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Human neurosphere under diff -CIII beta tubulin.  Image courtesy of Servio Ramirez, PhD, Department of Pathology and Laboratory Medicine, TUSM



With NIH funding levels such as they are, obtaining funds to support our research programs is an increasingly challenging effort. To help TUSM's research investigators become more successful with their grant applications, a TUSM Grant Review Committee has been established. The goal of internal grant reviews is to give PIs critical feedback about their grant proposals to help them improve their application's chances of success.


How does the review process work?


Following the guidelines below, when you submit a request for internal review of your grant application, one or two members of the TUSM Grant Review Committee will be asked to review the proposal. We will do our best to match the expertise of the reviewer(s) with the subject area of your proposal. Note, however, that given the relatively small number of committee members (currently 15 members) we may not have individuals with expertise related to your specific topic. However, like a typical study section, it is likely that some member(s) of the committee will have related expertise. We will also consider requests for a specific TUSM reviewer that you identify even if that person is not a member of the Grant Review Committee. In these situations, we will do our best to enlist that person as your grant reviewer and ask that they follow our reviewer guidelines.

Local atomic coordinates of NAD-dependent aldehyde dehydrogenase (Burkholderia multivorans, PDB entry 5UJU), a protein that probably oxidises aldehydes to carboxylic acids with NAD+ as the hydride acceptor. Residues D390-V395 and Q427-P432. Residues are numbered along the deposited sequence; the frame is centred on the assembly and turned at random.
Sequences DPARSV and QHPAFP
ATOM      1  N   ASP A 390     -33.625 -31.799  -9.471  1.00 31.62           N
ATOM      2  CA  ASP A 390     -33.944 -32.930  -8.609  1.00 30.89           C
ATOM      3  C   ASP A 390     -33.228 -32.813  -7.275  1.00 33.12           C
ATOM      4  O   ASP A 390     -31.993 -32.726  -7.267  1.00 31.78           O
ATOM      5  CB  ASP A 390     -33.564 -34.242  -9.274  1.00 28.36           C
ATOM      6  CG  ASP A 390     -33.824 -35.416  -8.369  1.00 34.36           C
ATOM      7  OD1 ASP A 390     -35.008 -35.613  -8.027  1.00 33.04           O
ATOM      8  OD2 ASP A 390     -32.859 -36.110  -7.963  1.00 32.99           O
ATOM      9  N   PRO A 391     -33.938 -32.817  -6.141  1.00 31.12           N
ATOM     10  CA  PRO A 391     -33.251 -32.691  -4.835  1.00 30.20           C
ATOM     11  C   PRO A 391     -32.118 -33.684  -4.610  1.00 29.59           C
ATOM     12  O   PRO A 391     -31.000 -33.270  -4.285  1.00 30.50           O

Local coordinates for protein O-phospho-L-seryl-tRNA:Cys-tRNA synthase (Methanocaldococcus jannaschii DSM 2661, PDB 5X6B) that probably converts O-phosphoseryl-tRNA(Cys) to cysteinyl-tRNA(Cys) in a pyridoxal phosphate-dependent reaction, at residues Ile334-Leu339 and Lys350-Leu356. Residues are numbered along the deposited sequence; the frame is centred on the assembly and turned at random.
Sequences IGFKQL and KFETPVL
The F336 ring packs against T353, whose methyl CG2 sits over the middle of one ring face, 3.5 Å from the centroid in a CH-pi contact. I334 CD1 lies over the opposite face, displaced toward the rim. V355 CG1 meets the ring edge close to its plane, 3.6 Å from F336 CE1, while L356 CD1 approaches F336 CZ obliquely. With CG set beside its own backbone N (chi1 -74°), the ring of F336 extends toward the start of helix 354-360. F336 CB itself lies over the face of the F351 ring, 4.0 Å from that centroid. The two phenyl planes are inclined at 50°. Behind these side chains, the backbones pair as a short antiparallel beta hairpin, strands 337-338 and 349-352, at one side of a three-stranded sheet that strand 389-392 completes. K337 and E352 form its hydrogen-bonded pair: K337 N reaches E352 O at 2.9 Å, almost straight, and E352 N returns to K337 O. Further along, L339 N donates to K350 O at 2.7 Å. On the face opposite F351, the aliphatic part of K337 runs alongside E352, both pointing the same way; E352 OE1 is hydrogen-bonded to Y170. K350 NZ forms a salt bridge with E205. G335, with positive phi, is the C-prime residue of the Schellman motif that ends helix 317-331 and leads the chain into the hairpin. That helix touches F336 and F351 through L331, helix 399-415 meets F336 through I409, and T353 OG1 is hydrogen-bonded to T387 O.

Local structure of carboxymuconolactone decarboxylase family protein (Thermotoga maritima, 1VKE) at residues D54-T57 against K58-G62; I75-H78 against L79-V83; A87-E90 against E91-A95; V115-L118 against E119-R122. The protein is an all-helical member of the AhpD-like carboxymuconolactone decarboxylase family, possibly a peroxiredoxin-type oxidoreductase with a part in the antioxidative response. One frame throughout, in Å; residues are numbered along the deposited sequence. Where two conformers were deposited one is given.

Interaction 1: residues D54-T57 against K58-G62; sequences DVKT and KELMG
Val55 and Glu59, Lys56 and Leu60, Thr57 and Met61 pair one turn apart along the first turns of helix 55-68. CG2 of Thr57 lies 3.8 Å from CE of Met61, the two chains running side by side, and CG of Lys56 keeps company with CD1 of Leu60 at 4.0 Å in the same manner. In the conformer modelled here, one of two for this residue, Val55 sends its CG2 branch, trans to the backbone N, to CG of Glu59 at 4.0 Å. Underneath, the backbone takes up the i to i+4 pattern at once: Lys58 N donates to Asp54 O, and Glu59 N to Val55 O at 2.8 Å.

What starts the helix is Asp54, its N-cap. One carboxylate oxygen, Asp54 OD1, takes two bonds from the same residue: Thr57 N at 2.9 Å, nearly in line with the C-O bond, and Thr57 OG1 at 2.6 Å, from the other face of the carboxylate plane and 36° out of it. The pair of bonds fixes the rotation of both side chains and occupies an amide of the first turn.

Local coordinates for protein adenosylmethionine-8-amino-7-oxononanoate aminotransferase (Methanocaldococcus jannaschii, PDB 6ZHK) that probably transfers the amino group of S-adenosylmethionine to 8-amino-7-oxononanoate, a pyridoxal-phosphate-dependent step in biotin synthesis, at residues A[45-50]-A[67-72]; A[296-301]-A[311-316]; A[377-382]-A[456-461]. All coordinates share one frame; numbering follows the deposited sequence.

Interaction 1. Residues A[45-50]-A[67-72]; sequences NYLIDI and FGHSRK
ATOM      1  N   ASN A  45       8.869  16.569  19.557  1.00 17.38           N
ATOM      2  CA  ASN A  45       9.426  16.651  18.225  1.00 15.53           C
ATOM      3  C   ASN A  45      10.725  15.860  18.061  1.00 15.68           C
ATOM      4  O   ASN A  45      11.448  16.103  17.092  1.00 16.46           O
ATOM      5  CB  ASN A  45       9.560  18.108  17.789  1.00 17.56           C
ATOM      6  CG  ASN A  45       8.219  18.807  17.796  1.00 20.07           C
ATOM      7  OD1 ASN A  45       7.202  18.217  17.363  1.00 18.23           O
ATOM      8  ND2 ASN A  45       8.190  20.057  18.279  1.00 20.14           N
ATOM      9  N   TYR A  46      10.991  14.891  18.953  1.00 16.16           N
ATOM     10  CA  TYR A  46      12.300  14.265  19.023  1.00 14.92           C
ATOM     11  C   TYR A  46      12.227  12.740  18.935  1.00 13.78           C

Once reviewers are enlisted, the goal will be to provide a two week turn around so that comments can be incorporated in revising the grant and so that another draft could be reviewed by the same reviewer(s) before the grant submission date. In all cases, reviewers will communicate directly with the applicant.


How do I submit my application for review?


If you are a TUSM faculty member and have a grant application that you would like critiqued, please send your request to Diane Omdal at omdalde@temple.edu.



Guidelines for Submitting Your Grant Proposals for Internal Review

What can you submit for review?

Proposals that will be considered for internal peer review include:

  1. Early-stage proposals that have a set of specific aims and background information already drafted.
  2. Early-stage proposals that have a set of specific aims only. In this case, however, you must send information about the significance, innovation and approach to be used to help the reviewer better understand and constructively critique your aims.
  3. Amended applications (resubmissions). When requesting review of an amended application, you must provide the summary sheet (review) of your original grant submission.

How much time is required to complete the review?

Proposals, or sections thereof must be sent at least SIX WEEKS before the grant deadline. The reviewers are willing to give you additional feedback after you address their queries and suggestions by reviewing an edited version of the proposal. Obviously, to do this optimally, the sooner you submit the proposal for review the better.